Back in July, Mariah Carey made an insane two-hour live appearance on the Home Shopping Network, which I distilled down to the most entertaining four minutes. So when I found out that Carey would kick off another round of HSN hawking early this morning, I couldn't help but tune in (and not just because she challenged Gawker to do so).
• Cintra Wilson is not impressed with the NYC's very first JCPenney: "Why would this perennially square department store bother to reanimate itself in Manhattan—in the sleekest, scariest fashion city in America—during a hair-raising economic downturn, without taking the opportunity to vigorously rebrand itself?" Making matters worse, she says even the mannequins are obese: "It's like a headless wax museum devoted entirely to the cast of Roseanne." [NYT]
• Contrary to recent rumors, Kanye West is not interning at the Gap. [FWD]
• It looks like Escada is the latest fashion house to go bust. [Bloomberg]
• Anna Wintour will appear on Dave Letterman's show on August 24. (Set your DVR!) In other Anna-related news (and despite recent budget cuts at Condé Nast), the Vogue editrix will be making the trip to London Fashion Week.
♦ Pat Field's debuted her line for HSN today. The Carrie-like dresses cost $150 a pop and each order comes with a subscription to Vogue. "If only Anna Wintour would go on the air and shill along with Pat Field." [The Cut]
♦ Mary Kate and Ashley Olsen might be feuding, their neighbors might hate them, but their fashion empire keeps expanding: They've just signed a deal with Steve Madden to create a shoe line under their Elizabeth and James brand. [WWD]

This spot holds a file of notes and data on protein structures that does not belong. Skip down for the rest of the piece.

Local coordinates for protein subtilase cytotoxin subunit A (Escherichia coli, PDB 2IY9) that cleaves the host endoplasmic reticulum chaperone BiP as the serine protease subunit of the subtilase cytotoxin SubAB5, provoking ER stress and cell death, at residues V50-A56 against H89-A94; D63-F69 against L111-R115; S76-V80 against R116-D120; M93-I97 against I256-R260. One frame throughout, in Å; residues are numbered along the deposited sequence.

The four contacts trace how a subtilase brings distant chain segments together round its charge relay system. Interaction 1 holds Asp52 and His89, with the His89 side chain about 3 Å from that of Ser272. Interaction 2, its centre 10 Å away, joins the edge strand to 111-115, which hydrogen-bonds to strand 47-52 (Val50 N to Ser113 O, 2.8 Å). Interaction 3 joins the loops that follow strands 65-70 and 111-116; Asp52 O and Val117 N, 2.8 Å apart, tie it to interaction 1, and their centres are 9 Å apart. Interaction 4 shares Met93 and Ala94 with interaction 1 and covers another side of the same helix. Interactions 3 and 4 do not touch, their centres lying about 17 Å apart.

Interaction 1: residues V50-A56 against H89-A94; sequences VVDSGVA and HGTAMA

In the second quarter, IAC swung from a $94.6 million profit last year to a $421.6 million loss this year. Don't blame Jakob Lodwick! His former company, Vimeo, is nowhere near the top of IAC/InterActiveCorp's expense report for the past quarter. The real problem at Barry Diller's Internet empire is Cornerstone Brands, a rollup of catalog companies undermined by weak consumer spending in home and apparel retail. Cornerstone's losses led to a $300 million writedown in goodwill in IAC's second quarter. In addition, the soft real estate market cut revenue for home financing site LendingTree nearly in half.IAC is moving ahead with plans to spin off four of its divisions by the end of August: HSN (which includes Cornerstone), Ticketmaster, Tree.com (which includes LendingTree), and Interval Leisure Group, which operates vacation sites including ResortQuest Hawaii. That leaves IAC with Ask.com, Match.com and Citysearch. What's happening? Simple: Diller and company have learned that bundling a bunch of diverse online businesses together doesn't create the promised "synergy" of the Web 1.0 boom. Better to let each site fend for itself. Since IAC got rid of Expedia in 2005 (Barry Diller's still chairman of the board), the travel site's ups and downs have closely followed the travel market. That's the watercooler version. You can wonk out with the full details.